Army veteran Johnny Brooks was drafted only three weeks after his 20th birthday, three weeks after marrying his high school sweetheart, Flora.
In 1969, Johnny had been in Vietnam for less than three months when his whole company came under attack, Flora said. He was shot in the back and both legs in Vietnam. One leg was amputated in Japan, another in San Francisco. The blood loss would lead to a cardiac respiratory arrest a month after the attack, causing brain damage.
He returned home to Stockton, Calif., where Flora would take care of him for over 40 years.
"We knew he could understand things, knew who we were - me, his mom and dad," Flora said. "He could open and close his hand, for instance, but couldn't hold a pencil to write."
Because the wounds on his back were so severe, Johnny was unable to stay sitting in a wheelchair for very long. They set up a hospital bed for him in their living room, Flora's bed beside. Being in bed so long can cause the body to deteriorate, Flora said, "but he was one strong guy ... he was just a miracle guy."
Flora would craft at a card table by Johnny's bed. She said she tried a little bit of everything - macrame, crochet and finally landed on quilting. It became a calling.
In the early 1990s, a friend called her to tell her about a painting. It was of an older couple touching a name on the Vietnam Memorial Wall, a wreath in the corner, the Wall mirroring not the couple's reflection, but two soldiers carrying a wounded soldier.
"At the time we didn't have much money, so I bought the print, but I didn't buy a frame," Flora said. She framed it herself and hung it above Johnny's bed.
The artist, Wes Kendall, a Vietnam vet himself, had wanted to paint something substantial about the aftermath of the war - how veterans' families and friends were affected, how they ached - for years.
"It affects not only the soldier," Kendall said. "It affects your families and your friends and everybody forever. And not just in Vietnam. It’s still going on today. This is something we kind of forget. And I did, too."
He had accumulated sketches (a mother leaning over a casket with a flag on it, letter in hand) and ideas, but none were quite right.
Kendall had served as an artist in Vietnam, drawing up propaganda that was air-dropped.
"We called ourselves the litter bugs of South Vietnam," he said.
Years after his service, the idea for the painting finally struck once the Wall was dedicated.
"I thought here’s my picture, here’s my backdrop, here’s where I start from."
Using his dad and aunt as models for an older couple and an intern at the Louisville, Ky.-newspaper where Kendall worked as the model for the wounded soldier, he began to work seriously.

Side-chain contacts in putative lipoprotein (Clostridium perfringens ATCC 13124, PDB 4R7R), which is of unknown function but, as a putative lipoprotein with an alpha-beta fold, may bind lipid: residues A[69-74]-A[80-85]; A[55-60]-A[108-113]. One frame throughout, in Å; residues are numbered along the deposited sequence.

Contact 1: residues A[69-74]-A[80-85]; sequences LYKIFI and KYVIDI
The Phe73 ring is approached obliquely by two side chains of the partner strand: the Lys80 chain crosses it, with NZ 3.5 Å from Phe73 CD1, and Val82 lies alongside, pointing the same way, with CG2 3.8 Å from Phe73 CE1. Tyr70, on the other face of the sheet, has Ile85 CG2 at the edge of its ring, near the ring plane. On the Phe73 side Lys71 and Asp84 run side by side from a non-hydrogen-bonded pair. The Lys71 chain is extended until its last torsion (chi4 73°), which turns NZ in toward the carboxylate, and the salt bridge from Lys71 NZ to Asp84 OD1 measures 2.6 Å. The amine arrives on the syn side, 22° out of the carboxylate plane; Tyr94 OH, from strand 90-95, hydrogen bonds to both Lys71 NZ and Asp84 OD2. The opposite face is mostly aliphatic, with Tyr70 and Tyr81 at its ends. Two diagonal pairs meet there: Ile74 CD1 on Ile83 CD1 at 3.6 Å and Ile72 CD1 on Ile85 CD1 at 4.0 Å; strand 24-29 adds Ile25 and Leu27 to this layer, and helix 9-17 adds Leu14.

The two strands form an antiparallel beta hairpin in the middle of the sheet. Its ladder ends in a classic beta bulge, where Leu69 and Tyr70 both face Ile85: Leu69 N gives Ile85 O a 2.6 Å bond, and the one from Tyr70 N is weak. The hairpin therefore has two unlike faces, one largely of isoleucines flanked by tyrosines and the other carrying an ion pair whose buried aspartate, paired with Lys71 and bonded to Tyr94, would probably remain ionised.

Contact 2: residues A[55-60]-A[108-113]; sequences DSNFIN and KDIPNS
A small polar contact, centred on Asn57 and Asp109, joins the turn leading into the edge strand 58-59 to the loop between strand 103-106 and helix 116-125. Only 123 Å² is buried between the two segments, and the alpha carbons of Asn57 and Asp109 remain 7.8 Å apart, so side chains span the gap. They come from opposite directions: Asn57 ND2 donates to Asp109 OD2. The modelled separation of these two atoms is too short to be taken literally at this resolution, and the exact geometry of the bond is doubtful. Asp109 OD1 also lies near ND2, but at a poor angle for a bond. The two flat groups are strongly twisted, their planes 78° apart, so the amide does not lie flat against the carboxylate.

He told his friends, fellow Vietnam vets, who he met regularly after work for beer, about the project. He was going to make up names and put them in the painting. They insisted he couldn't: The names must be real.
Kendall would have to go to Washington, D.C., to collect them. He'd have to stare at the Wall.
"I really didn't want to go to Washington because I thought this would be a real emotional thing. I just didn't want to deal with it," he said. But he went and took photos of one section, 16W, capturing the names line by line by line. He selected 16W because his friend's name, Conrad Jack "Jackie" Wheeler, was there.
The painting itself was technically ambitious, maybe the most difficult Kendall had ever attempted, he said.
"But the hardest part was the names, just getting all those. At one point I got so frustrated at night I threw it out of my studio in my front yard," he said. "Several times I quit. I just thought, 'It’s too much. I can’t do this.' But it seemed like along the way it kind of had some outside influence, you know. And I was able to get it done."
He titled the artwork "A Touching Moment."
Johnny passed away in 2011 at age 62; Flora saw to it his name was added to the Wall in 2012. When she returned home after the ceremony, for some reason the painting that hung above Johnny’s bed caught her eye.
She looked at it carefully: 16W. An unusual name, Harvey Dudley, Jr., stood out.
"I ran and got my pictures from the trip, and Johnny’s name on 16W is right under Harvey Dudley, Jr."
Johnny had, in some very real way, entered the painting that still hangs above his bed.
"The painting’s still on the wall in the same place. I keep all of Johnny’s stuff up," she said. "That painting has surely touched a lot of veterans."
She searched for the artist on the Internet, found Kendall’s e-mail and wrote to him.
"Not that I needed confirmation from God, but that’s what I felt like it was," Flora said. "I mean, what are the chances that that painting could be so special to us, and then Johnny’s name to be on it? It’s like God saying, 'You’ve always been in the palm of my hand.' ... It was kind of a confirmation that none of this was an accident."
About a month later, Flora said, she received a big package in the mail. It was from Kendall — another print of the painting, this one though had a significant revision. Johnny’s name was inked in.
"I'm kind of a crusty old guy that’s not too emotional, but this one - this one really got me," Kendall said. "What (Johnny) had experienced was what I was trying to say in the painting."
"I think it touched (Kendall’s) heart, too, that it meant a lot to another Vietnam vet," Flora said.
Though Kendall called Flora a "saint," she said caring for Johnny after he came home from the war doesn’t show a heightened sense of responsibility on her part, but rather the outcome of true love.
"I can honestly say there was never a day that I said, 'Should I stay with Johnny or should I leave?' It was me clinging to him. ... To me it was pure joy being with Johnny."
Now that she’s unable to quilt for Johnny, she actively participates in Quilts of Honor, which gives quilts to active military and vets.
"Life is still a big blessing," she said.
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